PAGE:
Beware of Offers to Improve Your Credit Score
- Written by Remar Sutton
- Category: Articles
We've all seen ads from companies that want to help you improve your credit score or to repair your credit. And there are scammers who use this type of ploy to collect your personal and financial information.
Why would you want to improve your credit score? A good credit score can make a difference in your financial life.
Why would you want to improve your credit score? A good credit score can make a difference in your financial life. For example, it determines whether you receive a good interest rate for a mortgage or auto loan or a good rate for homeowners, renters, and auto insurance.
Your credit score is determined from the information in your credit file so that's what many of these products focus on. Advertising statements such as "free" and "no credit card needed" imply that the product won't cost you dollars, but you will be paying with your data and personal information. Here are some examples.
Experian Boost adds your phone and utility bills to your Experian credit file. The idea is that by adding these positive payments to your credit file, your credit score will increase. To get Boost, you will have to order your free credit score from them.
TransUnion CreditCompass shows you steps you can take over time to reach your credit score goal. To get CreditCompass you must subscribe to TransUnion's credit monitoring service which costs $24.95 per month.
UltraFICO Score allows consumers to have their checking, savings, or money market accounts included in their credit score. It is still in the pilot phase and not available to everyone.
Credit repair companies may help you investigate errors in your credit reports though some promise to improve your credit score by removing negative information from your credit report. Negative information that's accurate and timely can't be removed from your report.
If you are considering using any of these types of products, do your research and decide how much personal information you are willing to share.
Instead of signing up for this type of product, you can do it yourself. Read on to learn more about credit scores and the steps you can take to improve yours.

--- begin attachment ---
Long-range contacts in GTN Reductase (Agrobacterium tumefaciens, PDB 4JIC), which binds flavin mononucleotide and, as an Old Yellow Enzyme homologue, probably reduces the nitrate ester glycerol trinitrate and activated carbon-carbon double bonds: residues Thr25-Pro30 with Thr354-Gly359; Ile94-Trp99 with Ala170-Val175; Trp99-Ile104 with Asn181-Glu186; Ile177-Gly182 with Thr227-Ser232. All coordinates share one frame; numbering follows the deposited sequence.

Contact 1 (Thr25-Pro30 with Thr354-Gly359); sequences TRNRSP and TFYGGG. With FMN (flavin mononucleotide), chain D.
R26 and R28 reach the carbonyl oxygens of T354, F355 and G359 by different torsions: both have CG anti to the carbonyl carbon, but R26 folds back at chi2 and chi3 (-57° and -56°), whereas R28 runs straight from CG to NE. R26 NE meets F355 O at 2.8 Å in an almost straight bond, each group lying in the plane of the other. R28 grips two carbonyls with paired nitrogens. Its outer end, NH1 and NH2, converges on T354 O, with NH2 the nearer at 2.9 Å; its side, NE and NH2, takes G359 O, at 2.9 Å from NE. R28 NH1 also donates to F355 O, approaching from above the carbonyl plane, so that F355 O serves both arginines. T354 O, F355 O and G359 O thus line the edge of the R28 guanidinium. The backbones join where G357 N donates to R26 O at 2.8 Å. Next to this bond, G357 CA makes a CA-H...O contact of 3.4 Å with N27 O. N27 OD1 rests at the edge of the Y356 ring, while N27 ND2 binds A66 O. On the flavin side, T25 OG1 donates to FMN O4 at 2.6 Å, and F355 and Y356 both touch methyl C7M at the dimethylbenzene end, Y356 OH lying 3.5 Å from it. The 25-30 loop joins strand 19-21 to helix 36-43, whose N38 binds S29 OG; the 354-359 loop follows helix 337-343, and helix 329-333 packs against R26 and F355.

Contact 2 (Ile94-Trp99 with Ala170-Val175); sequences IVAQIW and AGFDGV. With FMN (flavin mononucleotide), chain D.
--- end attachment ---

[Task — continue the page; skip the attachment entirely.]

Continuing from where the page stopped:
What Makes Up a Credit Score?
There are many different credit scoring systems. Most lenders use a version of the FICO score, from Fair Isaac. The FICO score is based on these five key factors. Other scoring models may use a different mix of these factors.
Payment history is 35% of your score. That means if you consistently pay bills late, it can have a negative impact on your score.
Amounts owed is 30% of your score. Also called credit utilization, this looks at the total amount of your credit and how much you owe.
Length of credit history is 15% of your score. This looks at how long you've had each account.
New credit is 10% of your score. This looks at how frequently you have applied for credit and opened new accounts.
Credit mix is 10% of your score. This looks at the types of credit you have such as credit cards, car loans and mortgages.
What You Can Do
You have more than one credit score because your various credit files have different information. There's no quick fix for improving your credit scores. Only time and these tips can help.
Pay your bills on time or early.
Reduce your debt. Pay down high balances first. Once you've paid it down, keep it down. Note that you do not have to carry a balance on your credit cards to increase your credit score.
If you close a credit card account you may negatively impact your credit utilization. An inactive account may not be reported either. Keep an account active by using it for a monthly subscription or other recurring expense.
Only apply for credit that you need.
Regularly review your credit reports. You can receive one free report every 12 months from the credit reporting bureaus, Equifax, Experian, and TransUnion. For example, by spreading your requests from these three credit reporting agencies over a year (request a different one every 4 months) you can review your reports 3 times a year. If you find errors in your credit report, follow the steps in this FTC article to get the errors corrected.